Time to recap another fun Markel Family weekend getaway…this time, the somewhat unusual winter edition!
Last Thursday, we left for our trip to Chicago at 4 a.m. Now, as far as I’m concerned, there is only one four o’clock every day. But we had places to be, and I also knew that if we got to our first stop on our trip, the Adler Planetarium, before 9:30 in the morning, we would pay the early bird parking rate. Despite traffic on 55, we made it just in time, and this trip will be forever know as “that time mom wanted to save nine dollars on parking!”
Once we parked in the planetarium lot, I needed to have a moment with Lake Michigan and the city skyline. A nice, cold moment…there’s nothing like a lake breeze in January! But it was also a beautiful moment:
We then spent the next several hours touring Adler. It really was my lucky day, because in addition to the reciprocity that our membership with the St. Louis Science Center gives us, it was Illinois resident day, which meant that every one of us received free admission to the museum!
After we saw all we could see in the planetarium, I needed a few more minutes to walk around and take in the sights:
We then traveled west to our hotel in Elmhurst, where we spent the rest of the afternoon/evening watching the Food Network on cable TV, which is one of our family’s vacation guilty pleasures!
It was a cold morning on Chicago’s lakefront, but that didn’t stop Chickadee from going out on the Adler Planetarium patio to look at the sun through a telescope equipped with a solar filter!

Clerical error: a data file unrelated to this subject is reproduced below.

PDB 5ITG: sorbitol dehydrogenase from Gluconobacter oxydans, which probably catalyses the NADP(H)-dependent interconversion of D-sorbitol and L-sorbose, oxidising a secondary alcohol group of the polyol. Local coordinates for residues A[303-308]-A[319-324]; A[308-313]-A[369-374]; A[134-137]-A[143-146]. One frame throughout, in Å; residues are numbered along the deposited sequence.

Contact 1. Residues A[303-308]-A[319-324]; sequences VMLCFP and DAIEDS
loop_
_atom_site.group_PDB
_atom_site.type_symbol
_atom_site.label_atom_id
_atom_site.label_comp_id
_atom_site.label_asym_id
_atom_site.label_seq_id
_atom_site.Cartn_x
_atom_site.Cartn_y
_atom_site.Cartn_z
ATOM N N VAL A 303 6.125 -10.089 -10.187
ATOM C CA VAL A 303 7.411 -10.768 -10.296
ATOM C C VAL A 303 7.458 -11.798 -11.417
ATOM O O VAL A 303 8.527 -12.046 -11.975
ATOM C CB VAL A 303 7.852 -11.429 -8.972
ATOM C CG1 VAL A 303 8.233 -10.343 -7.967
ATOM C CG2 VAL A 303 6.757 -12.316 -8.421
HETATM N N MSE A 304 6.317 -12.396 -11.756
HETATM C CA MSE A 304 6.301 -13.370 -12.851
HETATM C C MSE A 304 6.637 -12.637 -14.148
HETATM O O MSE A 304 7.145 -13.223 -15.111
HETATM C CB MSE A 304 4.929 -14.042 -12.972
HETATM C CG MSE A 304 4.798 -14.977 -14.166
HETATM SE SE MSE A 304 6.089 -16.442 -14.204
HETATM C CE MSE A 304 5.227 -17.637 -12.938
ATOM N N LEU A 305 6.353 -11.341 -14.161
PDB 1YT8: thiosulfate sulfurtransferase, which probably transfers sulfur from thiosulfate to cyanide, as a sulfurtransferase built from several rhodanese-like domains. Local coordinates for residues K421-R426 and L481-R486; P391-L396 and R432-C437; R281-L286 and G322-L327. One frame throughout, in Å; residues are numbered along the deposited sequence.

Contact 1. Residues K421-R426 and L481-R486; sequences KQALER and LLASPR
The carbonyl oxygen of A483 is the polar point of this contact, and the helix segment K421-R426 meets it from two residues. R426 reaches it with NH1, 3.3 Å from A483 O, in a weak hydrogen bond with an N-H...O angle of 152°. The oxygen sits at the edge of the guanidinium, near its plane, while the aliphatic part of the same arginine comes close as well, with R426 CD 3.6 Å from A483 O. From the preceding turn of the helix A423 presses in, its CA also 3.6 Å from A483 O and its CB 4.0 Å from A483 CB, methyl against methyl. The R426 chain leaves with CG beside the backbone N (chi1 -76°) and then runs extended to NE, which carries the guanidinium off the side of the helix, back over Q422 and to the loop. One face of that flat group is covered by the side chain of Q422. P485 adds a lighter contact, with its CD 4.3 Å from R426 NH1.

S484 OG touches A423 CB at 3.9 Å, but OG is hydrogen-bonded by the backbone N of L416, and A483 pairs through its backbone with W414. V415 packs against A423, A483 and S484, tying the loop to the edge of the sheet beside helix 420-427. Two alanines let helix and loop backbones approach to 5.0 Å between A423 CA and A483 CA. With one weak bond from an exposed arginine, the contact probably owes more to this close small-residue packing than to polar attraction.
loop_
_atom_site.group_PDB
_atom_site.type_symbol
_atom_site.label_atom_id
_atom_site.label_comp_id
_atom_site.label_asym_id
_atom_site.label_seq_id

When we went to the Museum of Science and Industry last month, I needed to see Lake Michigan. I wasn’t sure exactly how that would work out, so since we arrived at the museum early, I worked my way through the parking garage and up through the labyrinth that is the entrance, and when I got outside, pointed myself toward the lake. As I made my way to a good vantage point, I waked through a few tunnels, and was surprised to find that the walls were covered in museum-themed mosaics!
I love the details like these that are so easy to find in a big city…it just adds to the city’s personality!
There was so much we didn’t get to see, or even see well, at the Museum of Science and Industry in Chicago. The last thing we really did take a close look at before we left, though, was Colleen Moore’s Fairy Castle.
Colleen Moore was an American actress in both silent pictures, and in the then newly popular sound films. The dollhouse was built by her father in 1928, and has been on display in Chicago since 1949.
Far from being “just a dollhouse,” this creation is a true marvel. There are 11 individual rooms (as well as an unexplained treasure room), and an outdoor garden. The castle contains tapestries with impossibly tiny stitches, vases that are over 500 years old, statues that are over 4,000 years old, the smallest Bible in the world, and fine materials including alabaster, amber, gold, and crystal throughout. There are depictions, as you would expect, from many fairy tales, including Cinderella, Sleeping Beauty, Don Quixote, The Wizard of Oz, and King Arthur.
I’m not going to lie…it’s kind of a weird thing. When you consider the value of all of the miniatures and the castle itself, it’s mind-boggling. The original price tag in the 1930s was almost a half a million dollars! But even though it’s strange, it’s also breathtakingly stunning, and when you consider the craftsmanship and attention to detail that went into creating it, the mind boggles further. It’s truly something that shouldn’t be missed!
There is a lot of cool stuff to see at the Museum of Science and Industry in Chicago, but something I was especially impressed with is The Great Train Story. This is a model railroad system that features over 20 trains (including freight, Amtrak, Metra, and the Chicago “L!”) depicting rail travel from Chicago to Seattle. In addition to the downtowns of both cities, there are suburban areas, farmlands (which I somehow managed to escape photographing), and mountains:
You can find this display in the heart of the Transportation Gallery, and it’s worth walking around not just once, but at least twice, to take in all the miniature details!